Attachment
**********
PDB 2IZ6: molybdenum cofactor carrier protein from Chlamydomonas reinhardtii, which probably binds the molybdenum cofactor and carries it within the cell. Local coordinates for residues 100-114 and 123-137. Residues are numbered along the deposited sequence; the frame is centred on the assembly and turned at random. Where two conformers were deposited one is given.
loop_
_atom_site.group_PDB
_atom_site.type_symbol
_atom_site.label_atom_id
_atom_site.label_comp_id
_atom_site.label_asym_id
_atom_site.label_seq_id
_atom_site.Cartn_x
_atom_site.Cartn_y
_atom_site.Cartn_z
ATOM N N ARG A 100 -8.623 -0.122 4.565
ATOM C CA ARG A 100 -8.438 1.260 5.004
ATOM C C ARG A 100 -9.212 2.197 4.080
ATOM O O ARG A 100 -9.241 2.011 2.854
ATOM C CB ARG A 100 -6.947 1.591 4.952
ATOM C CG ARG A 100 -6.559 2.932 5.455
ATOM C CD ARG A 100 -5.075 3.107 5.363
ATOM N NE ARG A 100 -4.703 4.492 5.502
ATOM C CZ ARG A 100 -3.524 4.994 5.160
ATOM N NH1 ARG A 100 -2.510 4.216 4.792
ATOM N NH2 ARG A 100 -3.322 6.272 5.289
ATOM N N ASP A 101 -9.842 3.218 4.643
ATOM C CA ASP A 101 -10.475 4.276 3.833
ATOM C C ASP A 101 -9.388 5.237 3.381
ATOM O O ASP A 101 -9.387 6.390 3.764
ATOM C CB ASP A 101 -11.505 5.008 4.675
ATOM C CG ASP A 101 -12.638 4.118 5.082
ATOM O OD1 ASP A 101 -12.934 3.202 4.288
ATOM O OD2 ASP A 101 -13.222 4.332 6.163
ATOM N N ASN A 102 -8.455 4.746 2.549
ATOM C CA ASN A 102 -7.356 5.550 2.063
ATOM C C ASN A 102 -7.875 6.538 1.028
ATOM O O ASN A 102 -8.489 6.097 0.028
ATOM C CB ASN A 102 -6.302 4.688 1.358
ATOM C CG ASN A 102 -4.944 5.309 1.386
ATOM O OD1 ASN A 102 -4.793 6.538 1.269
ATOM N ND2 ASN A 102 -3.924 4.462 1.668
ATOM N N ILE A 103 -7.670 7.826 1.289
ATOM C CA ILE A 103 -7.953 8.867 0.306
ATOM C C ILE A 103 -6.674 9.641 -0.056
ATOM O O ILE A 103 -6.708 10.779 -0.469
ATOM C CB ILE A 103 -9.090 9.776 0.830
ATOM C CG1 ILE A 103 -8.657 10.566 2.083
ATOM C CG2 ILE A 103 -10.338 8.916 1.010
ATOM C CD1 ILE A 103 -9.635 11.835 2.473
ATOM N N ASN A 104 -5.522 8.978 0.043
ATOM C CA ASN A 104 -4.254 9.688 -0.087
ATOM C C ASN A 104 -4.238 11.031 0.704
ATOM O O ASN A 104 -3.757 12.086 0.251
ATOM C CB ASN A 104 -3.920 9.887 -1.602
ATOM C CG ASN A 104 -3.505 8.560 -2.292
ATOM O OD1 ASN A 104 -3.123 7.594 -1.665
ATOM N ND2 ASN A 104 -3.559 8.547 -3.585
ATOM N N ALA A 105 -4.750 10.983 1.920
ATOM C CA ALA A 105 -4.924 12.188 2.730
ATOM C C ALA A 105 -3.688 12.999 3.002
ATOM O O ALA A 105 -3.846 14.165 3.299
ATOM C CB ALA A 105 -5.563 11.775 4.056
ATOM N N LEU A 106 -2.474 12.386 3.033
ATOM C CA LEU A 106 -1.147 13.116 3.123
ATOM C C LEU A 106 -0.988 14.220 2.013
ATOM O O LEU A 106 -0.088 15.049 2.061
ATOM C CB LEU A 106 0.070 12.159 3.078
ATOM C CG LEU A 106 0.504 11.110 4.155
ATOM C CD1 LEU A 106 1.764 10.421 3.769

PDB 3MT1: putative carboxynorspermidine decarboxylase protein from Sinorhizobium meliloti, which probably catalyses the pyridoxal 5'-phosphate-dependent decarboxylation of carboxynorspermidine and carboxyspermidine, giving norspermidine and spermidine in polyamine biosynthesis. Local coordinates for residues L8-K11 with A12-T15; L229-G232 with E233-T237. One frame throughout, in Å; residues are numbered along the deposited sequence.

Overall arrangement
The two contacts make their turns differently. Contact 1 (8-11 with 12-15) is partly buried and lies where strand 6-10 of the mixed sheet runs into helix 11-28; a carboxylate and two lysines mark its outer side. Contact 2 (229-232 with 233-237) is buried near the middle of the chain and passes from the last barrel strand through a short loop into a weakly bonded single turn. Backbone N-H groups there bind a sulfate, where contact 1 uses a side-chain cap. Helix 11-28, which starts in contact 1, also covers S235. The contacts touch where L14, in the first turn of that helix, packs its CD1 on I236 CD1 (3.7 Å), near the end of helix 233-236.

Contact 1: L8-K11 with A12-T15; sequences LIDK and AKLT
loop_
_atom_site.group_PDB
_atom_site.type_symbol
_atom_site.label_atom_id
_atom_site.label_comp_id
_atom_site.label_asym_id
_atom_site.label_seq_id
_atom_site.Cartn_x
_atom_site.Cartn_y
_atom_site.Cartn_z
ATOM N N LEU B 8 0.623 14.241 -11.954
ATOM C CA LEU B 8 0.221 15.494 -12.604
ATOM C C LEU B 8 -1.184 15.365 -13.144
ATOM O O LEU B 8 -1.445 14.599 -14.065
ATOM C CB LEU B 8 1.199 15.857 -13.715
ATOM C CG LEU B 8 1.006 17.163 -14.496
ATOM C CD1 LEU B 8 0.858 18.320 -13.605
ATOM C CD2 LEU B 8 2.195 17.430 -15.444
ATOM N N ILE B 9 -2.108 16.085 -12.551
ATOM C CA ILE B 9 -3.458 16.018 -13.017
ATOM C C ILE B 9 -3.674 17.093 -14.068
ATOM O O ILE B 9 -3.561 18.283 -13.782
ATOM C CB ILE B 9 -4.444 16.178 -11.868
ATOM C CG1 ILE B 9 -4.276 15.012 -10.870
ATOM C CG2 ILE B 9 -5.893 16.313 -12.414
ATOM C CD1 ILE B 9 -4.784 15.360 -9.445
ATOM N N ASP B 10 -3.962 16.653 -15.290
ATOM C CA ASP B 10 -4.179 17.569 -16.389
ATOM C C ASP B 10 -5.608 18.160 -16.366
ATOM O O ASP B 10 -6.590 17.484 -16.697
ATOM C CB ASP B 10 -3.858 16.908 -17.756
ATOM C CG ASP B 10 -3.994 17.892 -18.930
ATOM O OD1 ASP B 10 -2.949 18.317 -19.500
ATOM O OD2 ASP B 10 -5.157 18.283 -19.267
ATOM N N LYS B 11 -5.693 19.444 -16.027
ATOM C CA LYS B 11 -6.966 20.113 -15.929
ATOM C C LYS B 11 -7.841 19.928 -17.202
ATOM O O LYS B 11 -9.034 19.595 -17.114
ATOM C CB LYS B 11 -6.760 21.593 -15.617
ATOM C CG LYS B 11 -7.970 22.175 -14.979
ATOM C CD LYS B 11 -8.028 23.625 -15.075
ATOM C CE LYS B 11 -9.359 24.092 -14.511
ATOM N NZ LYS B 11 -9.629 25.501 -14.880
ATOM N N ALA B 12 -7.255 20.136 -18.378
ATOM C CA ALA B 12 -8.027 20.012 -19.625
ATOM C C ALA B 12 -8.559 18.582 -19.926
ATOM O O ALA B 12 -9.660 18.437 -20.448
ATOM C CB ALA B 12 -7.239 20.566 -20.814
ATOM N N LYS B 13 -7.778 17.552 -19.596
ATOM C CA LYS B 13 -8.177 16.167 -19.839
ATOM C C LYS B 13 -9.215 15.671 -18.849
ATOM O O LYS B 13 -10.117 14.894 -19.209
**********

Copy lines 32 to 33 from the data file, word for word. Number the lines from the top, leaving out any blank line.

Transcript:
ATOM C CA ASN A 102 -7.356 5.550 2.063
ATOM C C ASN A 102 -7.875 6.538 1.028